Taiwan holds promise for Mindanao food products

May. 31, 2010

CAGAYAN DE ORO—Dried and processed fruit and other foods produced by Mindanao firms can find a niche in the increasingly affluent Taiwan market, particularly if they adopt its packaging, labeling and certification standards.

This was among the findings of a half-day market survey of some Taipei retail outlets undertaken by Mindanao food exporters, who also joined the Taipei International Food Show last year.

“Mindanao food items in the stores we covered, such as dried mango, were superior or at least at par with products from other places, in terms of shape, texture and color,” said Amalia Datukan of the business growth team of USAid’s Growth with Equity in Mindanao (Gem) program.

“We noticed however that imports from other countries were mostly marked with HACCP, ISO or halal logos and certifications,” Datukan said, naming some of the most common global food safety standards.

The market tour was organized by the Gem program in partnership with the Department of Agriculture and the Department of Trade and Industry to expand exports of selected higher-value agricultural commodities from Mindanao.

The Gem program assists small and medium Mindanao food companies to join selected international trade fairs. Companies have reported actual sales of more than 20 million US dollars resulting from their Gem-assisted participation in eight international fairs.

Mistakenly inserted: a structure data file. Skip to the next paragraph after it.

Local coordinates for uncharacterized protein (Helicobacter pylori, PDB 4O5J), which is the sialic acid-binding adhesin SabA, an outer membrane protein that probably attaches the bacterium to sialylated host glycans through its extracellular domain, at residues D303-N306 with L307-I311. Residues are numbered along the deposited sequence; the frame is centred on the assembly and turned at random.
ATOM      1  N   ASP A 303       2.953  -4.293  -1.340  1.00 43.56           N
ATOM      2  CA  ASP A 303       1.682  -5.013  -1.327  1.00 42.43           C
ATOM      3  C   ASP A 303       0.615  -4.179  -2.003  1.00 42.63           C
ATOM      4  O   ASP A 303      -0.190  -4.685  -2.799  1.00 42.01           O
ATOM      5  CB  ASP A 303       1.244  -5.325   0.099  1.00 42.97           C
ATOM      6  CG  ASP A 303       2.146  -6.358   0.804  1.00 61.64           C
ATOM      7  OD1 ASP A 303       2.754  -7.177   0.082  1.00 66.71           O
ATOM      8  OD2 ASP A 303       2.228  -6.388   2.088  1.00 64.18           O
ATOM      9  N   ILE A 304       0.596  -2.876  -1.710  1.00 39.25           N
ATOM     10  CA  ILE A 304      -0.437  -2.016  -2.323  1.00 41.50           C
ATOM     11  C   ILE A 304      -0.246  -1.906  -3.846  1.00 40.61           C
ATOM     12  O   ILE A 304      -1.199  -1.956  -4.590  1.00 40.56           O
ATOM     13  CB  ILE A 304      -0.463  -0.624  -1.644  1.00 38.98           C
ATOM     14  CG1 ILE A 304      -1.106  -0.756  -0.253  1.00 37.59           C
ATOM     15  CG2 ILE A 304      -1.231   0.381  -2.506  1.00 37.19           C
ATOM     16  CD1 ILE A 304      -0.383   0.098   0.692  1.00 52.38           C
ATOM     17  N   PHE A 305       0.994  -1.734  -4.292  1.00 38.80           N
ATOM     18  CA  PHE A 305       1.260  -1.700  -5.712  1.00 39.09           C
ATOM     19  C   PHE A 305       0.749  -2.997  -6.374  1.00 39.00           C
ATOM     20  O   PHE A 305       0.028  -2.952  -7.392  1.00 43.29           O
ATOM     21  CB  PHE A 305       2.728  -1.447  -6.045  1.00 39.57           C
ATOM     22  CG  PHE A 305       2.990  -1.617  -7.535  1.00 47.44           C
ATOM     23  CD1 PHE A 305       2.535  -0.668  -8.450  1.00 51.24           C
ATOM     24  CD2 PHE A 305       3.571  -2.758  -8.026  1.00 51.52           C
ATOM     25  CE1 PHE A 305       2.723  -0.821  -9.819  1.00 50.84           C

Over the past decade, Taiwan’s population of 23 million has grown in purchasing power and openness to Western and Asian foods. These include fruit and marine items produced in Mindanao.

In addition, more than 90,000 Filipinos work in Taiwan, providing a ready market for these products.

Many of these Pinoy expats frequent EEC Elite Mart, which has more than 50 branches, including 20 in Taipei.

During the market spot-check, Mindanao visitors noticed that the chain carried a substantial number of Philippine food items, including canned sardines from Mindanao, noodles, fruit beverages and snacks.

A smaller but key outlet for food items is the Bing Go chain owned by a Filipino-Taiwanese couple. Bing Go’s four branches carry more than a thousand different products ranging from toiletry items to canned goods, almost all of them from the Philippines.

Fruit drinks and dried fruit have great potential, according to one retailer, who said that his Taiwanese buyers are waking up to the competitiveness of Philippine products in terms of quality and cost.

This reflected the trend at the Taiwan International Food Show, where fruit items were among the most sought-after Mindanao products. Buyers also showed interest in coffee and virgin coconut oil and its variants.

“Superstore” chain outlets visited during the market tour, such as RT Mart and Sogo Supermarket, carried dried mangoes from Mindanao.

“The dried fruit packaging appears to be up to Taiwan market standards,” said Datukan. “But we noted that items from other countries also had product labels translated into Chinese, which would entice more consumers to try unfamiliar foods.”

Other Mindanao exports to Taiwan include tropical fruit juices, fresh and processed pineapple, fruit mixtures, banana chips, canned tuna, seaweeds, desiccated coconut, and fresh or chilled asparagus.

Despite Taiwan’s market potential and proximity to the Philippines, it ranks 28th among Mindanao’s export destinations, based on Department of Trade and Industry records.

Its accession to the World Trade Organization (WTO) in early 2002 resulted in further market liberalization and import tariff reduction. Its growing retail industry is open to new food imports, providing an opportunity for Mindanao growers, processors and suppliers. (GEM)

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